Both wake da わけだ and hazu da はずだ are actually subjective in nature despite wake da わけだ emphasizing what the speaker feels to be established fact, but this is exactly how both demonstrate subjectivity. Of course, hazu da はずだ is by far the most subjective in nature. Even if the statement which the speaker is trying to make with hazu da はずだ is based on facts, it is at the very most inference that is hoping to squeeze agreement from the listener. This is so much so that if that if what ends up being the case is different than what expected and asserted with hazu da はずだ, suspicion as to whether said realization is true is inferred. This never happens with wake da わけだ.
Futsū nara kotai wa ekitai ni shizumu n desu ga, kore tte nande uiteru no?
Usually, solids sink in liquids, but why is this floating?
Kōri wa mizu yori karui node, kotai to wa ie mizu ni uku wake desu.
Ice is lighter than water, and so although it’s a solid, that’s why it floats in water.
Where does koto ni naru ことになる fall in all this? It is quite interchangeable with wake da わけだ as it too expresses how an inevitable conclusion is brought about by following logic, fact, and or the course of things, but unlike wake da わけだ, it is extremely objective in nature. In summary, all three patterns show conclusions based on logic, but they differ in objectivity and in the nature of their claims.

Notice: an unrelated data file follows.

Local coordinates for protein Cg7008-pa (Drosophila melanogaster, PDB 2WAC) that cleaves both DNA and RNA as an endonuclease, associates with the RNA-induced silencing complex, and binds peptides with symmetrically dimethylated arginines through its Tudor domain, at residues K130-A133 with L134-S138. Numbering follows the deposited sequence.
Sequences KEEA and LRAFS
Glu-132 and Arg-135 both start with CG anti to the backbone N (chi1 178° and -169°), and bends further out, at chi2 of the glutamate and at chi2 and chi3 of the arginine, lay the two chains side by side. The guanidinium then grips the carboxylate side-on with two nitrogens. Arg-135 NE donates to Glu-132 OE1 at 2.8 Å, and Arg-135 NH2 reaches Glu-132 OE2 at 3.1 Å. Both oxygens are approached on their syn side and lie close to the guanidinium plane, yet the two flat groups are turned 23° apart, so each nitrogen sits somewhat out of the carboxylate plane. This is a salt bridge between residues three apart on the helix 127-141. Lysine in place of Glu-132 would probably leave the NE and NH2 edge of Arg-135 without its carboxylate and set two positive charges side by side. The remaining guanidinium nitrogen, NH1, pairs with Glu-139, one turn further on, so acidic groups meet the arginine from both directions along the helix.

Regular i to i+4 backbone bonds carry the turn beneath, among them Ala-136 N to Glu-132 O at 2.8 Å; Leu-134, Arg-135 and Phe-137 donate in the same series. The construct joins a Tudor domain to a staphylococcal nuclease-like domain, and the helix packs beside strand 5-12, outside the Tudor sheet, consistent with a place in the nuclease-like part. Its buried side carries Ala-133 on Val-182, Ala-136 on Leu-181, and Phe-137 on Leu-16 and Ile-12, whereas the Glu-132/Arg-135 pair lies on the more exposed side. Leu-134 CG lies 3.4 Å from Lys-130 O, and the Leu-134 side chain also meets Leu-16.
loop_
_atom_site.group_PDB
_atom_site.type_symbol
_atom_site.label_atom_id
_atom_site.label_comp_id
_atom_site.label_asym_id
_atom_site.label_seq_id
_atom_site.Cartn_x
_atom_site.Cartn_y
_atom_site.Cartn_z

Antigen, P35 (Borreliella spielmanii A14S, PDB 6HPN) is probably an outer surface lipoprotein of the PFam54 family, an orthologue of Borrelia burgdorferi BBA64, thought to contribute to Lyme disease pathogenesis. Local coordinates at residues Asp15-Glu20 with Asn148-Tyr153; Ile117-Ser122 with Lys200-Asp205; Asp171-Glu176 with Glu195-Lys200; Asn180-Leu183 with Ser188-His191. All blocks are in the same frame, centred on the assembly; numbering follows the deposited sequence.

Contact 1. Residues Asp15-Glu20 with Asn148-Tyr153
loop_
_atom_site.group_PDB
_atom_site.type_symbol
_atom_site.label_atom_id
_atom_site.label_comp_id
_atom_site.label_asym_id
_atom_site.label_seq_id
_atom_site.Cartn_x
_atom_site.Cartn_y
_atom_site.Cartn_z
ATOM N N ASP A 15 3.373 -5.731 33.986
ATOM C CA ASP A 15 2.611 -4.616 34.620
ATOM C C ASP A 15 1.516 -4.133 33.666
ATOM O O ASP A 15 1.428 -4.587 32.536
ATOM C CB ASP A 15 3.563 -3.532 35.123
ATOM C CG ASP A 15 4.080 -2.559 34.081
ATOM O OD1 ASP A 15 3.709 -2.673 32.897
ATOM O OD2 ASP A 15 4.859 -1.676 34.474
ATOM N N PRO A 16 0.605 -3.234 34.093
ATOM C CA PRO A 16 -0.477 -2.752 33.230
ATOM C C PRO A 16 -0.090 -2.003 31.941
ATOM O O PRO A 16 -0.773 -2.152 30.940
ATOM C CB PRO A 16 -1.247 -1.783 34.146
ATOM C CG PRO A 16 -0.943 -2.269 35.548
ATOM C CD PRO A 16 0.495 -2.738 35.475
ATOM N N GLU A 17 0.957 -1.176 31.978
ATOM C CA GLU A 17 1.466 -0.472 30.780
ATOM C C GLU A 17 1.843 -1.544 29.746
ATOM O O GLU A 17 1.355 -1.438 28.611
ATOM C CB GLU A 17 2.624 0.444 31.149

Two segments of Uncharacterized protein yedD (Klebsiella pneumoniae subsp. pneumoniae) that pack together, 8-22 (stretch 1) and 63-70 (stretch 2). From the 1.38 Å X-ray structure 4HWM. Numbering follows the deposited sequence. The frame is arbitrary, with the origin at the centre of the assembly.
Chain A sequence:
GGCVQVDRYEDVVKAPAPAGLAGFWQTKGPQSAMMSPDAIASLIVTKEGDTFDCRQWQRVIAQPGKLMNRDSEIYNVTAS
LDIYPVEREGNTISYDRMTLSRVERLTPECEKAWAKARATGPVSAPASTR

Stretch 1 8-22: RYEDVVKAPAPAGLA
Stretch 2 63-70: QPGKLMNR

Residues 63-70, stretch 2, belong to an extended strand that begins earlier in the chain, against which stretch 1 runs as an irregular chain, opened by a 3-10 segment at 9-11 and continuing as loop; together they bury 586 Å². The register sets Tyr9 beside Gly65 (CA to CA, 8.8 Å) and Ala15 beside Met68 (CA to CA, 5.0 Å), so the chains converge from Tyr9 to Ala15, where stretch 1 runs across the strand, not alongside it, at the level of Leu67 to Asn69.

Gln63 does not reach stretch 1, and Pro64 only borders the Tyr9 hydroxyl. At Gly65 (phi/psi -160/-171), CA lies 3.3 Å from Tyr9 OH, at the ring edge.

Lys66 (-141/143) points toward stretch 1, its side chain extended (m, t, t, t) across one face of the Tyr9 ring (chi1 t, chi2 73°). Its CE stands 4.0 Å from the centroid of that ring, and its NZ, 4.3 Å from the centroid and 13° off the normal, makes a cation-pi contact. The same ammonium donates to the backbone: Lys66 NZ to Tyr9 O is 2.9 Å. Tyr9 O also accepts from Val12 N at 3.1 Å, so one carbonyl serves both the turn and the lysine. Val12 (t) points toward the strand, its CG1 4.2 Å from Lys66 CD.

Katachi aru mono wa subete kowareru wake desu yo ne?
Things with form must all go to pieces, right?
Asetoarudehido wa, yūgai busshitsu na node, sara ni tansan gasu to suibun ni bunkai sareru koto ni narimasu.
Because acetaldehyde is a toxic substance, it becomes further decomposed to carbonic acid and water.